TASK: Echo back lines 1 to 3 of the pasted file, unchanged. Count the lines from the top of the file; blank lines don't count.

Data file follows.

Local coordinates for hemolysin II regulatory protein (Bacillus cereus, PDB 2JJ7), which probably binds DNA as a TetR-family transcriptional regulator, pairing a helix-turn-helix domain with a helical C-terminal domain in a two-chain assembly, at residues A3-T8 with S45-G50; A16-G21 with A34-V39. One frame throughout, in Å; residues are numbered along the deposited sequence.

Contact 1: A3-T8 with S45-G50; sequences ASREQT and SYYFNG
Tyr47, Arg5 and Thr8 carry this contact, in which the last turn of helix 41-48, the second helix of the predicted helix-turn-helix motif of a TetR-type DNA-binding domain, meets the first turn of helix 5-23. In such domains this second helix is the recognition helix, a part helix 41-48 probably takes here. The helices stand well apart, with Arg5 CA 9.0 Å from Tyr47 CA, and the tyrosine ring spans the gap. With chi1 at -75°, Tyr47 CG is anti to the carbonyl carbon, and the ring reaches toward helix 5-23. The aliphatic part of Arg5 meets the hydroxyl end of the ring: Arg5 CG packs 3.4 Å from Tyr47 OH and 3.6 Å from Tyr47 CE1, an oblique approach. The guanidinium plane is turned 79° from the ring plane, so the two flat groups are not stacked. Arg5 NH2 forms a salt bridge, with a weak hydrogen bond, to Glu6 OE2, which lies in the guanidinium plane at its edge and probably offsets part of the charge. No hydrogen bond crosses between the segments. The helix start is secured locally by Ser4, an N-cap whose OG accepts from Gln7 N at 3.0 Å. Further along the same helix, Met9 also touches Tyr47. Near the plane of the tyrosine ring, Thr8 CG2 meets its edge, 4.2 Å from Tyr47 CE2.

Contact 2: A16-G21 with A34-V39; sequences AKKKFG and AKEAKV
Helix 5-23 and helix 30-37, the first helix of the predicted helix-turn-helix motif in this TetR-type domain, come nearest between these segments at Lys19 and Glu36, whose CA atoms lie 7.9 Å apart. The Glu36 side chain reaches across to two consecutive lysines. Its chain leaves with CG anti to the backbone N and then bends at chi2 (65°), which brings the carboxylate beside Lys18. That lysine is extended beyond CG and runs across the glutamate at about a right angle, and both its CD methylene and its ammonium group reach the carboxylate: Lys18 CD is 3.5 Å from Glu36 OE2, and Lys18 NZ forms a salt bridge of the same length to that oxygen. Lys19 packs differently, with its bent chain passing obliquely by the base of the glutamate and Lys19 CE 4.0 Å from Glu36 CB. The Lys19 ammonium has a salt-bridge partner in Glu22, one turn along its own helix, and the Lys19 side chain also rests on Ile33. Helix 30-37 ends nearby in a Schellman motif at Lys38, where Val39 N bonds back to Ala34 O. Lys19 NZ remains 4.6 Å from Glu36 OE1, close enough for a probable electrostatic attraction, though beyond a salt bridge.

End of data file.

Local coordinates for hemolysin II regulatory protein (Bacillus cereus, PDB 2JJ7), which probably binds DNA as a TetR-family transcriptional regulator, pairing a helix-turn-helix domain with a helical C-terminal domain in a two-chain assembly, at residues A3-T8 with S45-G50; A16-G21 with A34-V39. One frame throughout, in Å; residues are numbered along the deposited sequence.

Contact 1: A3-T8 with S45-G50; sequences ASREQT and SYYFNG
Tyr47, Arg5 and Thr8 carry this contact, in which the last turn of helix 41-48, the second helix of the predicted helix-turn-helix motif of a TetR-type DNA-binding domain, meets the first turn of helix 5-23. In such domains this second helix is the recognition helix, a part helix 41-48 probably takes here. The helices stand well apart, with Arg5 CA 9.0 Å from Tyr47 CA, and the tyrosine ring spans the gap. With chi1 at -75°, Tyr47 CG is anti to the carbonyl carbon, and the ring reaches toward helix 5-23. The aliphatic part of Arg5 meets the hydroxyl end of the ring: Arg5 CG packs 3.4 Å from Tyr47 OH and 3.6 Å from Tyr47 CE1, an oblique approach. The guanidinium plane is turned 79° from the ring plane, so the two flat groups are not stacked. Arg5 NH2 forms a salt bridge, with a weak hydrogen bond, to Glu6 OE2, which lies in the guanidinium plane at its edge and probably offsets part of the charge. No hydrogen bond crosses between the segments. The helix start is secured locally by Ser4, an N-cap whose OG accepts from Gln7 N at 3.0 Å. Further along the same helix, Met9 also touches Tyr47. Near the plane of the tyrosine ring, Thr8 CG2 meets its edge, 4.2 Å from Tyr47 CE2.